To enter a
query, type in a few descriptive words and press Enter
(or click the Search button) for a list of relevant web
pages. Since Google only returns web pages that contain all the
words in your query, refining or narrowing your search
is as simple as adding more words to the search terms you
have already entered. Your new query will return a smaller
subset of the pages Google found for your original "too-broad" query.
For best results, it's important
to choose your keywords wisely. Keep these tips in mind:
- Try the obvious first. If
you're looking for information on the Parkville neighborhood,
enter "Parkville" rather than "neighborhood."
- Use words likely to appear
on a site with the information you want. "elementary CMT
tests Connecticut " gets better results than "what
are the current test scores in Connecticut."
- Make keywords as specific
as possible. "Lead Poisoning Children " gets more relevant
results than "environmental health hazards."
Automatic "and" Queries
By default, Google only returns
pages that include all of your search terms. There is no need
to include "and" between terms. Keep in mind that the order
in which the terms are typed will affect the search results.
To restrict a search further, just include more terms. For
example, to read an article about downtown development first
published in the Hartford Courant, simply type:
Exclusion of Common Words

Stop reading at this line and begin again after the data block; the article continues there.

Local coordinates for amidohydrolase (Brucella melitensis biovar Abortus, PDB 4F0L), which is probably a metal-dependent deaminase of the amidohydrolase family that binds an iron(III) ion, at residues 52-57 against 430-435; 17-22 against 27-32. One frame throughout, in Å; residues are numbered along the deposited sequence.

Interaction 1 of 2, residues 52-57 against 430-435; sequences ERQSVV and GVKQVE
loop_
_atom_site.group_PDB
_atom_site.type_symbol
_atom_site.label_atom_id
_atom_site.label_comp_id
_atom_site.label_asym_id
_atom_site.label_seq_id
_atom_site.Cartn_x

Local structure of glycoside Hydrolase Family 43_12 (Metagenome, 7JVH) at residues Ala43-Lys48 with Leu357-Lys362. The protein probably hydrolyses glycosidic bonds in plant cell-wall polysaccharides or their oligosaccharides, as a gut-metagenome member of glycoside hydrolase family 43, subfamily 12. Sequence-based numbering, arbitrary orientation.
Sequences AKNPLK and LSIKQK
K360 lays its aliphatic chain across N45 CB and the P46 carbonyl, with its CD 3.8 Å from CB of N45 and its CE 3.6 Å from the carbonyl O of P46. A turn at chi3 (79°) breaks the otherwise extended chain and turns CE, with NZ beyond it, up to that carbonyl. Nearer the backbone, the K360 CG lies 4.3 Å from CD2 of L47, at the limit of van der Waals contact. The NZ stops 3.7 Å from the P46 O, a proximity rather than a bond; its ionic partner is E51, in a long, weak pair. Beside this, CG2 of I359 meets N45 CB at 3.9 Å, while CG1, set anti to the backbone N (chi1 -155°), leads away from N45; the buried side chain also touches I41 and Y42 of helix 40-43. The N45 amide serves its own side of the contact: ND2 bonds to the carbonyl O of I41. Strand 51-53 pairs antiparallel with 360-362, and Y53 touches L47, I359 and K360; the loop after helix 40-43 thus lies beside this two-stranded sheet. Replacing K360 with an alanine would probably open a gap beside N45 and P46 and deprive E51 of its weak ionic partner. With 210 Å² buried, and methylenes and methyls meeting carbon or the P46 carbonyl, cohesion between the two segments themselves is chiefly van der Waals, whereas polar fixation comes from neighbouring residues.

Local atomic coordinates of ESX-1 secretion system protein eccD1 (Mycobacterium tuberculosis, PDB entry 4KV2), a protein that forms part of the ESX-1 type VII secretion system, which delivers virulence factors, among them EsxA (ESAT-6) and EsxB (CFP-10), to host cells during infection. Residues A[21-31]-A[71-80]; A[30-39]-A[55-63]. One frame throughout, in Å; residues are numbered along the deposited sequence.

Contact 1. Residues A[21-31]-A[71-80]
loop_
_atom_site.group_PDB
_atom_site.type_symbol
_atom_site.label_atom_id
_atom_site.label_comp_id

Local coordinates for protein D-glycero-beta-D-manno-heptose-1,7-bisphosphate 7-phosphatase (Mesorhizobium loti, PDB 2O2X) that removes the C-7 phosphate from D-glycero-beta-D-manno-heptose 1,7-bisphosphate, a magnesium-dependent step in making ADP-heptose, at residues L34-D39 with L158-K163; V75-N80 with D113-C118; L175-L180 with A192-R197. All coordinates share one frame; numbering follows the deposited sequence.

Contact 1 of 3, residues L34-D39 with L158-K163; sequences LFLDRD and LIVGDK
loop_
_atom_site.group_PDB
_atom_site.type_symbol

Google ignores common words
and characters such as "where" and "how", as well as certain
single digits and single letters, because they tend to slow
down your search without improving the results. Google will
indicate if a common word has been excluded by displaying
details on the results page below the search box.
If a common word is essential
to getting the results you want, you can include it by putting
a "+" sign in front of it. (Be sure to include a space before
the "+" sign.)
Another method for doing this
is conducting a phrase search, which means putting quotation
marks around two or more words. Common words in a phrase
search (e.g., "people and demographics") are included in
For example, to search for Hartford
at a Glance data, use:
~ OR ~
Google searches are NOT case
sensitive. All letters, regardless of how you type them,
will be understood as lower case. For example, searches for "hartford
school data ", "Hartford School data ", and "hARtFoRD SCHooL
DATA" will all return the same results.
To provide the most accurate
results, Google does not use "stemming" or support "wildcard" searches.
In other words, Google searches for exactly the words that
you enter in the search box. Searching for "home" or "home*" will
not yield "homelessness." If in doubt, try both forms: "region" and "regional," for